Howdy, you trusty followers! I know you’ve been waiting in anticipation for another post from me. The truth is that I’ve been beyond busy.
I got my first teaching job in June, and I’ve been teaching high school English at Elkhorn Area High School here in Wisconsin since September. I really love it. I’m teaching freshmen, sophomores, and juniors. We read. We write. We speak. It’s been such a learning opportunity for me as well as for the students.
Teaching has been more than I could have anticipated. Every single day is new, and every single student presents me with questions and challenges. I’ve learned more in the four months since I started than I did in my college teaching courses. Now, this is not a knock at UW-Platteville or any of the professors who got me to this point in my career. However, sitting in a classroom and planning a lesson here and there does not prepare people for having their own classroom.
I would love to say that teaching has been all sunshine and rainbows, but I’d be lying. There are days where I question my decision to become a teacher because I think my students are questioning my abilities. When I wake up each morning, I am excited to go to school, and when I go to bed each night, I know I’m supposed to be teaching. It’s the in-between that sometimes has me concerned. Managing a classroom is tough. Creating lessons for 12 weeks for three different classes is tough. Grading papers and tests and evaluating where my students are at in their learning is tough.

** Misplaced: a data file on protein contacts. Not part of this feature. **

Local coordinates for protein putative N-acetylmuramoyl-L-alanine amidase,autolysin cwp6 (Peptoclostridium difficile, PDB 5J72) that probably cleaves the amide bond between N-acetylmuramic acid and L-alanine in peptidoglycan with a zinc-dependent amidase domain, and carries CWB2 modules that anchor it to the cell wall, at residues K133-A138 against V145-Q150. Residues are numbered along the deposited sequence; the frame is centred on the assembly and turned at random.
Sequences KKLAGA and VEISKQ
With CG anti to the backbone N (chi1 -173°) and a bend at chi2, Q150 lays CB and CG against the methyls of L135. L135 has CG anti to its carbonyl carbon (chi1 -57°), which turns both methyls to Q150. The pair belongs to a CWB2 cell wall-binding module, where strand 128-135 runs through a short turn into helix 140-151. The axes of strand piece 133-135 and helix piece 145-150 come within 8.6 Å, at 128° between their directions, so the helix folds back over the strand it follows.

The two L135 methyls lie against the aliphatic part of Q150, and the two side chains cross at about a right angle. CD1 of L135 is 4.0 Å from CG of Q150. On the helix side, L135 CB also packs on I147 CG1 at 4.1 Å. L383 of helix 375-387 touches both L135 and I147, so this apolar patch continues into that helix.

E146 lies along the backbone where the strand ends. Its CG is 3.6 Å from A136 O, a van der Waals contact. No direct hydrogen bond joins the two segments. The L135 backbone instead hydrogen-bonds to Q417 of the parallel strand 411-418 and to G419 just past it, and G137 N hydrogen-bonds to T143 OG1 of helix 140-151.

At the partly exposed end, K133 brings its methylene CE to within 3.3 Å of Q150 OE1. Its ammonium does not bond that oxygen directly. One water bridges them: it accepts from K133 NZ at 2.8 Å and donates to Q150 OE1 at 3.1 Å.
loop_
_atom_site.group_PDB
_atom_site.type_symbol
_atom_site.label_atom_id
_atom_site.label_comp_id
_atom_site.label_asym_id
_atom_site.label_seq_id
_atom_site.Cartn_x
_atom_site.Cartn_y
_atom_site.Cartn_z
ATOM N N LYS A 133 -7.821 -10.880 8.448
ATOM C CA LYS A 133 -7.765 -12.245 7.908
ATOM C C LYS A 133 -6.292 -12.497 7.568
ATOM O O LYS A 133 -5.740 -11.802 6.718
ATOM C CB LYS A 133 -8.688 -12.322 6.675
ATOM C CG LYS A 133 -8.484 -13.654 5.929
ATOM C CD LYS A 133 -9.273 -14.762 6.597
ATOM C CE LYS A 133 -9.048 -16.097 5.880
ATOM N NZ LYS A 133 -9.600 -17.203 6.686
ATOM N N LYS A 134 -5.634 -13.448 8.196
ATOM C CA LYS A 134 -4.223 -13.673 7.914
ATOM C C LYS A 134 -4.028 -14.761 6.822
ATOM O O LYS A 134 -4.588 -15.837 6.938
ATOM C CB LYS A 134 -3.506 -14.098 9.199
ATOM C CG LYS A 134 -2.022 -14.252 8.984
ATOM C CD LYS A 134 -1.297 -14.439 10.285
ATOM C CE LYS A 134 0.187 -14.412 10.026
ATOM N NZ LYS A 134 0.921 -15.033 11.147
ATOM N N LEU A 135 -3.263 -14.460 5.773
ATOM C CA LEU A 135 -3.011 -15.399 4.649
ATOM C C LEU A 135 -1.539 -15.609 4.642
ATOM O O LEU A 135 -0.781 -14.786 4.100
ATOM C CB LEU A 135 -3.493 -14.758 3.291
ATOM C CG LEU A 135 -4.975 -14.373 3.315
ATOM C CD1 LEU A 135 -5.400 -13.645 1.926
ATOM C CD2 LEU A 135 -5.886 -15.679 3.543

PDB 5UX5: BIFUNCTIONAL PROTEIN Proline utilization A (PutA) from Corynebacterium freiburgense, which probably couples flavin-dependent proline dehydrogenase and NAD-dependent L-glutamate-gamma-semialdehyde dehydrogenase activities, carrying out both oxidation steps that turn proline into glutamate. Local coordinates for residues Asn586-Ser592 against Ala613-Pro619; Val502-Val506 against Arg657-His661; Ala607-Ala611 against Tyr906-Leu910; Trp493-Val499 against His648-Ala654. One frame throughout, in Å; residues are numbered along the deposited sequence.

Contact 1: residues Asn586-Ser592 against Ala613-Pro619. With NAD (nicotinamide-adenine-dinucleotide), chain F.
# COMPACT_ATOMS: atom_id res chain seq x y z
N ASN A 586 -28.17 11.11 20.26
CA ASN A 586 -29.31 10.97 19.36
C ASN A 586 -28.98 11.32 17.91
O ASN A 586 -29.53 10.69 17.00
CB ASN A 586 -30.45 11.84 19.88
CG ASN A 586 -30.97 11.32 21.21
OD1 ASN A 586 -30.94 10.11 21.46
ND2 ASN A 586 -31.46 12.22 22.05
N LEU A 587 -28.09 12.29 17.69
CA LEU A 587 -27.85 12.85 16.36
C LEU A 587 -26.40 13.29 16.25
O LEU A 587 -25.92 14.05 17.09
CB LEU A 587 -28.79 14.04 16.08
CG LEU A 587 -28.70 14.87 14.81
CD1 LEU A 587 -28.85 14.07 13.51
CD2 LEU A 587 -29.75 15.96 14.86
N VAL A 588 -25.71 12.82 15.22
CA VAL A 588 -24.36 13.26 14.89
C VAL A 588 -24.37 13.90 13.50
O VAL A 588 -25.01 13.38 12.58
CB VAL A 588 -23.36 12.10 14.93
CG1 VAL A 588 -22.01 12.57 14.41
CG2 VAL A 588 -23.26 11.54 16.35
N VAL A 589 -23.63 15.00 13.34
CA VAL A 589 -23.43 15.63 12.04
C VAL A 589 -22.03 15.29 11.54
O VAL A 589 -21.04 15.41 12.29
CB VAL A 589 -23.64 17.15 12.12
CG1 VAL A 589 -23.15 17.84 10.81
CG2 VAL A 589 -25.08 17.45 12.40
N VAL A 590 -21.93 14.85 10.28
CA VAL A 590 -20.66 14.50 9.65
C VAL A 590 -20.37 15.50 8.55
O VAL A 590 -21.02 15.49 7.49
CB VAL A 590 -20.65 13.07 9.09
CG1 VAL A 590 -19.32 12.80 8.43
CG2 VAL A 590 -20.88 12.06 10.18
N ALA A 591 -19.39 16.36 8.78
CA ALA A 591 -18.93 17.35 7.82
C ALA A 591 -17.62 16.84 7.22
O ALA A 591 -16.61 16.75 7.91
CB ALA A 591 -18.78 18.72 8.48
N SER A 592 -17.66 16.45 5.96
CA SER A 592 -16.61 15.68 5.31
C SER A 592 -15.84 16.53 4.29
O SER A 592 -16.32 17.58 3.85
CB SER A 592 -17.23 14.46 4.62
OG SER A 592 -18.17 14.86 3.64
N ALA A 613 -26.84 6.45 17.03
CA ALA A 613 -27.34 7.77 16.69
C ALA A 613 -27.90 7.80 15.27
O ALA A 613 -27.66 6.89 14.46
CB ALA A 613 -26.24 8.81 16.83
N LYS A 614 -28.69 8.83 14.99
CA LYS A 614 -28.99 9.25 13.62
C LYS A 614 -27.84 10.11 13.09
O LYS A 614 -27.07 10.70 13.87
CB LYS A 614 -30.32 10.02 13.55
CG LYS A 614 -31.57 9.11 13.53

However, seeing a smile on my students’ faces after they understand something they didn’t previously understand is amazing. Having my students make connections between their own life and what we’re learning is amazing. Having a student thank me for giving them a 100% on an assignment is amazing. Having students who want to spend lunch in my room because they trust me is amazing.
There are so many amazing moments that have outweighed the tough times. I do believe it will get easier, but probably not for awhile. The things I’ve learned in these four months, though, have shown me that I’m still a student:
- Having support, especially in that first year, is worth more than a big paycheck.
- Talking to a student about their interests will make them see you as a human.
- Communicating with parents, whether with good news or bad, is calming.
- Getting students to think about their learning is more important than getting them to fill in a multiple-choice test.
- Being flexible is really the only option as a teacher.
Teaching is still my passion, but I’ve also realized that I want to continue learning for the rest of my life.